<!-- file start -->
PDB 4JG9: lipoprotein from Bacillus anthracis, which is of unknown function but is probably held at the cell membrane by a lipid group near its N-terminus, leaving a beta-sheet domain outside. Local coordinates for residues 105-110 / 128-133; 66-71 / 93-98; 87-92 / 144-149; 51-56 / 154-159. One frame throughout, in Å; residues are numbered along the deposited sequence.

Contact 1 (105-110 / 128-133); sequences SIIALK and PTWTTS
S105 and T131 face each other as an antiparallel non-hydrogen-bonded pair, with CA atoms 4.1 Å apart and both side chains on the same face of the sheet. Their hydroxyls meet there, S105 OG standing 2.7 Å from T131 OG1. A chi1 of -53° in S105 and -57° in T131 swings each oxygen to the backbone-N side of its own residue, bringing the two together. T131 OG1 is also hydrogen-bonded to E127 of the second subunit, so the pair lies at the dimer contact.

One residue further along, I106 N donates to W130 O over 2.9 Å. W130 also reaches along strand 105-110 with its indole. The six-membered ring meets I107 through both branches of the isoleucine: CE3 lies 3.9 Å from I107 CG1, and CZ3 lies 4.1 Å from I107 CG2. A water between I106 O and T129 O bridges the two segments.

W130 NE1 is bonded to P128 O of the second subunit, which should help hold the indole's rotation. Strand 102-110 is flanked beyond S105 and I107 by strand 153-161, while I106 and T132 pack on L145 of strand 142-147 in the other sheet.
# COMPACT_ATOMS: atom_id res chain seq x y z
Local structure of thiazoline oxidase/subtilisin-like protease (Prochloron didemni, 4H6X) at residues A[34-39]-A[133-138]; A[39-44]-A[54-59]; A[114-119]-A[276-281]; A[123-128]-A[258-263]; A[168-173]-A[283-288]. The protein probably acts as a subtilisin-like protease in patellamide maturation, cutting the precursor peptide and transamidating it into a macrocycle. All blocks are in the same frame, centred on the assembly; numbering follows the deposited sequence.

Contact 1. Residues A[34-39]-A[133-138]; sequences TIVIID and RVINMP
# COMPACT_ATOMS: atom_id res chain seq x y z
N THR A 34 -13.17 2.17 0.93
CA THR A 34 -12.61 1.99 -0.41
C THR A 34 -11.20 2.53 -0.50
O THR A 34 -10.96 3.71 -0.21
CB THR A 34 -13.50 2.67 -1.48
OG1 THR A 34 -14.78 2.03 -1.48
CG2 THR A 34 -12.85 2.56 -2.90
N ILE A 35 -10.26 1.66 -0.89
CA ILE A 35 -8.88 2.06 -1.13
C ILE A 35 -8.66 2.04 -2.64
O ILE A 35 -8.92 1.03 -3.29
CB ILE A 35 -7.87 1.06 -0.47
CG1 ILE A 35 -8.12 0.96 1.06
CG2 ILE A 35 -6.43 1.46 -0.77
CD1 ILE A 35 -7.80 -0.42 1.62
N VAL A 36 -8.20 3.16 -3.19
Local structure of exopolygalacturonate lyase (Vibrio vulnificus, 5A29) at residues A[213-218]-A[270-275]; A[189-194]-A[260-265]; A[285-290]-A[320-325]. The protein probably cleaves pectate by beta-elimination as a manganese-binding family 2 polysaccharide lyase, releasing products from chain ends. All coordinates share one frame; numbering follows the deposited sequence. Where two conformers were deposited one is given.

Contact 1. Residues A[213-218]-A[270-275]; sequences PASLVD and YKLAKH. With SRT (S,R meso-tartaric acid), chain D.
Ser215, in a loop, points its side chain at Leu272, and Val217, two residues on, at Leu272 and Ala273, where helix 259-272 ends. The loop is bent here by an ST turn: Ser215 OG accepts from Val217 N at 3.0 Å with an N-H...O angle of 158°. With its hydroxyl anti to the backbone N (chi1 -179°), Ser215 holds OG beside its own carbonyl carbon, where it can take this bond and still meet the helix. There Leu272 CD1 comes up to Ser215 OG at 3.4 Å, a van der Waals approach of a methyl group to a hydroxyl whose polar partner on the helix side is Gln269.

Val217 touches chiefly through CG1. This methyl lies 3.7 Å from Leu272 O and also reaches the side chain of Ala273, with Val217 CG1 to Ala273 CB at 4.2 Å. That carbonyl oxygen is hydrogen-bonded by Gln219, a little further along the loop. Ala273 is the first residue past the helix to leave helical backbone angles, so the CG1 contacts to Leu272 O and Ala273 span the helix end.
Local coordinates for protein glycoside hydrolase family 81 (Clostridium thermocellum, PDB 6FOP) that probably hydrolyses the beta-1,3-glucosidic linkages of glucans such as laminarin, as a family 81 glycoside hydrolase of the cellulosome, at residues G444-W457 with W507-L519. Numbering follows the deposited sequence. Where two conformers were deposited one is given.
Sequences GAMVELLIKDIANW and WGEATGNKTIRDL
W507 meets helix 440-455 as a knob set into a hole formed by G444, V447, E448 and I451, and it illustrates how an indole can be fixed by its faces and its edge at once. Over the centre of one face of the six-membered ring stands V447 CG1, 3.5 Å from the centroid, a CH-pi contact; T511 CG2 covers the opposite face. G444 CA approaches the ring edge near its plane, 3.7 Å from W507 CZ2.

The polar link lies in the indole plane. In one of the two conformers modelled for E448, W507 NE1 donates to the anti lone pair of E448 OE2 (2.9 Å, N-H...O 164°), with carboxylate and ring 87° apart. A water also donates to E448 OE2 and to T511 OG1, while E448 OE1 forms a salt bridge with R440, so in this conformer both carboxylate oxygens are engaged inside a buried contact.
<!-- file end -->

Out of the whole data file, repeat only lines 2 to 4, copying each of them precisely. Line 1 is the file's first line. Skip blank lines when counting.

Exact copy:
Contact 1 (105-110 / 128-133); sequences SIIALK and PTWTTS
S105 and T131 face each other as an antiparallel non-hydrogen-bonded pair, with CA atoms 4.1 Å apart and both side chains on the same face of the sheet. Their hydroxyls meet there, S105 OG standing 2.7 Å from T131 OG1. A chi1 of -53° in S105 and -57° in T131 swings each oxygen to the backbone-N side of its own residue, bringing the two together. T131 OG1 is also hydrogen-bonded to E127 of the second subunit, so the pair lies at the dimer contact.

One residue further along, I106 N donates to W130 O over 2.9 Å. W130 also reaches along strand 105-110 with its indole. The six-membered ring meets I107 through both branches of the isoleucine: CE3 lies 3.9 Å from I107 CG1, and CZ3 lies 4.1 Å from I107 CG2. A water between I106 O and T129 O bridges the two segments.